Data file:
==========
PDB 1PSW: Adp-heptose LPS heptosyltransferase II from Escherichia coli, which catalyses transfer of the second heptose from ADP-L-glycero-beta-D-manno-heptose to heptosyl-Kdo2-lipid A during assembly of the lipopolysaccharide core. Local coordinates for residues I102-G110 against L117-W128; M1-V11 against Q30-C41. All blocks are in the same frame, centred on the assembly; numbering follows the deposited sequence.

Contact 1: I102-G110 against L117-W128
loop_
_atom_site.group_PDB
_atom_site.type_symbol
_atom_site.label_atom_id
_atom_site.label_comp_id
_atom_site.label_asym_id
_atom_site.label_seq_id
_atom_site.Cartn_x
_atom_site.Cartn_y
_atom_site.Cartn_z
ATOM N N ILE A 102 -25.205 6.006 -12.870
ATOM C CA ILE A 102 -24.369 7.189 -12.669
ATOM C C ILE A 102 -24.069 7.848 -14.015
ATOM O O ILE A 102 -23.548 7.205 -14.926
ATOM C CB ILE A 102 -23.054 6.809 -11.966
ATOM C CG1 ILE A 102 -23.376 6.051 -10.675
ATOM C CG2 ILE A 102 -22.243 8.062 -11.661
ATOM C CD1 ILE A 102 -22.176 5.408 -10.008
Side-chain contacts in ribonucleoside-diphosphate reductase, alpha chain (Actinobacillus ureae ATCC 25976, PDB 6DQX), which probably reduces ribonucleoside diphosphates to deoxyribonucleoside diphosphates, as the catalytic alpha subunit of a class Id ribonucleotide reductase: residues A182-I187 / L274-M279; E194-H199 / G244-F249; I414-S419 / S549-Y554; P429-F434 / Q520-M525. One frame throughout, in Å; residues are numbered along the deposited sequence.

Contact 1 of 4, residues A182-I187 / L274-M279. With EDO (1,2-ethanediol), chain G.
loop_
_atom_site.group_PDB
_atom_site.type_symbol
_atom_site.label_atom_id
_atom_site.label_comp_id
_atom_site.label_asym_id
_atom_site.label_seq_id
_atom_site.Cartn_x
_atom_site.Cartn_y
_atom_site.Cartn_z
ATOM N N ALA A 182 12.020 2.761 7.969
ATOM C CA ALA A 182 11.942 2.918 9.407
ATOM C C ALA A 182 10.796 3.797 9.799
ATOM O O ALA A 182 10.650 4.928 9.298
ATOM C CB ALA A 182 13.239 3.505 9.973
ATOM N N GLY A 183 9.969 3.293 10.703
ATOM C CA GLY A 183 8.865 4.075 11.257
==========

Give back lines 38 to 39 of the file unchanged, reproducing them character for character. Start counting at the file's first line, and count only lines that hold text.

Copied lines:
ATOM N N GLY A 183 9.969 3.293 10.703
ATOM C CA GLY A 183 8.865 4.075 11.257